Life is a question of balance, and the body is no exception. Expression levels of certain proteins can affect the immune system’s ability to neutralize a virus. Type I interferons (IFN-I) are cytokines that were previously thought of as key contributors to the antiviral response, but emerging lines of evidence suggest that they may also participate in the establishment and maintenance of persistent viral infections. Professor Alain Lamarre and his team at the INRS-Institut Armand-Frappier Research Centre have made significant advances in our understanding of the role of IFN-I in this setting. Their findings could lead to the development of novel therapeutic approaches against viral infections such as those caused by the hepatitis C virus (HCV) or the human immunodeficiency virus (HIV).
Multiple type I interferon signalling pathways
IFN-I is synthesized by a large number of cells and triggers diverse responses in target cells using various signalling pathways. During a typical virus infection, the virus replicates in the infected cell and induces IFN-I expression through pattern recognition receptors (PRRs) signalling. The cytokine then binds a specific receptor (IFNAR) to adjacent cells, which usually triggers reactions that stimulate the host’s immune defences. However, the effect on chronic infections is different because prolonged exposure to IFN-I has negative immunomodulatory effects.
The role of IFN-I in chronic viral infections
Persistent viral infections, particularly those caused by HCV, HIV, and lymphocytic choriomeningitis virus (LCMV), an experimental model of persistent viral infections lead to a number of dysfunction to the humoral response such as an excessive production of non-specific antibodies (hypergammaglobulinemia) and a dysregulation of B cell subpopulations.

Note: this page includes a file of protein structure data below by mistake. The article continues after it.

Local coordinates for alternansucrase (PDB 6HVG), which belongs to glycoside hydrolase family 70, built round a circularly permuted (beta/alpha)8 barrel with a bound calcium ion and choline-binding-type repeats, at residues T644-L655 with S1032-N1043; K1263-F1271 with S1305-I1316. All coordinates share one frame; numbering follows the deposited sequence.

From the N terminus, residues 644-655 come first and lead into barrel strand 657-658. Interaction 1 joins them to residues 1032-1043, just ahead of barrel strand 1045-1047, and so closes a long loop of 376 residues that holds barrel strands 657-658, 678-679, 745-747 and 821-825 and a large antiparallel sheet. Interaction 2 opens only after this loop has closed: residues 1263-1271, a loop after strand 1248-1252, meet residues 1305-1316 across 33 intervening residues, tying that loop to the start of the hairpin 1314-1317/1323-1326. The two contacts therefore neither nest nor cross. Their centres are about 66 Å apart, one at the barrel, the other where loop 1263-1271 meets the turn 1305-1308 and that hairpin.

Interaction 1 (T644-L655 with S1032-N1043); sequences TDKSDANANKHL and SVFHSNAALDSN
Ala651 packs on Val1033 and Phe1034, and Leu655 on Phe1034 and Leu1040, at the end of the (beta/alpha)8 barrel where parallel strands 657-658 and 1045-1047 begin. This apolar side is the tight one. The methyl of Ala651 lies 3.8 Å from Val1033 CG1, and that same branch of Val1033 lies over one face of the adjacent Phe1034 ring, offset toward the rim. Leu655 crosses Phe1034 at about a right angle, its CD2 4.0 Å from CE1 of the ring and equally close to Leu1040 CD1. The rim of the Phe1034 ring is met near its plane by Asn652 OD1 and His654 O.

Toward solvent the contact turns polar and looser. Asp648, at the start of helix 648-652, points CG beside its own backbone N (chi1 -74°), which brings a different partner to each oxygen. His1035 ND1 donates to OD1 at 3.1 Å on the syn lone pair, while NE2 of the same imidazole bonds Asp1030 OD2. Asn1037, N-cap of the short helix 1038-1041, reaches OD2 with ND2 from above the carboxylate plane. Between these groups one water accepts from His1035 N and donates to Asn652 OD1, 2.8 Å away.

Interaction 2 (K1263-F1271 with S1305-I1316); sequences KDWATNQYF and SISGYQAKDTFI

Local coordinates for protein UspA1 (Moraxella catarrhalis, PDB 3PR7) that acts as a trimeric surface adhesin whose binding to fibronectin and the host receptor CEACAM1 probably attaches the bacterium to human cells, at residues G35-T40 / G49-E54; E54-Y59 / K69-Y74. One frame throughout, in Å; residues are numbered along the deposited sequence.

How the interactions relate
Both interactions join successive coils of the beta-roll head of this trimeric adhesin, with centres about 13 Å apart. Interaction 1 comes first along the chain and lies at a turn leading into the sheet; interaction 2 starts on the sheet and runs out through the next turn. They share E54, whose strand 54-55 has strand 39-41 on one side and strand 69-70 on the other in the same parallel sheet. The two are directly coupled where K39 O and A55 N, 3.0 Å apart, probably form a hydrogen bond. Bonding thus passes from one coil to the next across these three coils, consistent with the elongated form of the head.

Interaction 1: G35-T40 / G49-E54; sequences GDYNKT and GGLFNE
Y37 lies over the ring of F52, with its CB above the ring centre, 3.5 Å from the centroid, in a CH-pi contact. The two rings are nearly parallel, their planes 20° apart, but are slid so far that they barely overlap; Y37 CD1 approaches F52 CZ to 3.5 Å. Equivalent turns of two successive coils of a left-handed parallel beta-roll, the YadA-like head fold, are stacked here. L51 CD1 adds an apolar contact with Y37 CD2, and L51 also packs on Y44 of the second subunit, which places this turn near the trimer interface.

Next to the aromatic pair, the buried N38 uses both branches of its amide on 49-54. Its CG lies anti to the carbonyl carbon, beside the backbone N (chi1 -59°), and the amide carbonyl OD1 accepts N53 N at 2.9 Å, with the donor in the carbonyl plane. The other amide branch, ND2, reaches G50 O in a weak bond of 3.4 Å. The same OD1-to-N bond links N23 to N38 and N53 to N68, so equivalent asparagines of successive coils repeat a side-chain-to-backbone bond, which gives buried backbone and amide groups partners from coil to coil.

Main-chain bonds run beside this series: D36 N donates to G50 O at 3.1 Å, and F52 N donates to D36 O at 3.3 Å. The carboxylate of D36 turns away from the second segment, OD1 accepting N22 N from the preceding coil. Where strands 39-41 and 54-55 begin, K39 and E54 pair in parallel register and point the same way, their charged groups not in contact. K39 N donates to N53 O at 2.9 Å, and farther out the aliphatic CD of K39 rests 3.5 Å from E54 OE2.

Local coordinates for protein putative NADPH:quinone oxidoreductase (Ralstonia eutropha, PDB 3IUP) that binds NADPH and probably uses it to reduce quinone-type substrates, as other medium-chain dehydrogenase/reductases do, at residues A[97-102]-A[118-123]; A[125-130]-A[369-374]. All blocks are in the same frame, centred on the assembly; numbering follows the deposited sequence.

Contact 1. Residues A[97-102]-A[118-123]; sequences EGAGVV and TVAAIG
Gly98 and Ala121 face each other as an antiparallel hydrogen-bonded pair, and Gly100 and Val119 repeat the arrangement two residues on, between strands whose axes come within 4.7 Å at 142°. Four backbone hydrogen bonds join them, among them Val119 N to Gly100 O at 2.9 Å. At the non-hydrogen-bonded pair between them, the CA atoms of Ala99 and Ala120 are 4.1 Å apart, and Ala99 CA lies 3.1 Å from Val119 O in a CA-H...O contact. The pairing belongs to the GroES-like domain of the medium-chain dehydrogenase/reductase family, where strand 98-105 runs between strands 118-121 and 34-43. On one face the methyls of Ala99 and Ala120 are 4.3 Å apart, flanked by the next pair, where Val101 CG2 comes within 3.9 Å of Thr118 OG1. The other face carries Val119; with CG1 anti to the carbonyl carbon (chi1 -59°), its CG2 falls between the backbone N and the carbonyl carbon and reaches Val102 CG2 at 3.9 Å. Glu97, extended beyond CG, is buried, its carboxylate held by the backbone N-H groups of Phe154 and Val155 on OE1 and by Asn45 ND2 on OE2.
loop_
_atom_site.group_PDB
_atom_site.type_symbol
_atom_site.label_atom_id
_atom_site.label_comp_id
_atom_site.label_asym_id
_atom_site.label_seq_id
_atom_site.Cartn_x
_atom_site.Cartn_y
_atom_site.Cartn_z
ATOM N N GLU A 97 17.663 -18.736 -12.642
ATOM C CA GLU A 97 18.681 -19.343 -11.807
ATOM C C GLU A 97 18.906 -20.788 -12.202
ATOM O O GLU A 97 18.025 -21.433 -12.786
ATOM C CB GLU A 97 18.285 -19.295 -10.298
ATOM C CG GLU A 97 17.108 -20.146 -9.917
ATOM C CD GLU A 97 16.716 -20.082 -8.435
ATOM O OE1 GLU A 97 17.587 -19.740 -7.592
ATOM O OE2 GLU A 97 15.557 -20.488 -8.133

The most recent work by professor Lamarre’s team has focused on the molecular mechanisms that disrupt the immune system during chronic viral infections. The study’s results highlight numerous mechanisms that explain the role of IFN-I in immune response disruptions. Using specific markers, professor Lamarre’s team observed an abnormal increase in the expansion of TFH (a subpopulation of CD4+ T cells), which in this case triggers the expansion of non-specific B lymphocytes. The increased amount of TFH also reduces the proportion of other T cells that help fight infection.
The team has also demonstrated that IFN-I signalling affects the humoral response more directly. They have successfully restored antigen-specific responses by blocking B cell IFN-I receptors. Therefore, IFN-I acts directly on B cells to increase non-specific responses while impairing antigen-specific responses.
Professor Lamarre’s team has identified the signalling pathways involved in disrupting the humoral immune response during the chronic phase of LCMV infection, but the complex responses caused by IFN-I require further characterization. While it is unclear if sustained IFN-I production is a cause or consequence of persistent viral infection, it clearly plays an important role in humoral response disruption offering a promising therapeutic target against chronic viral infections.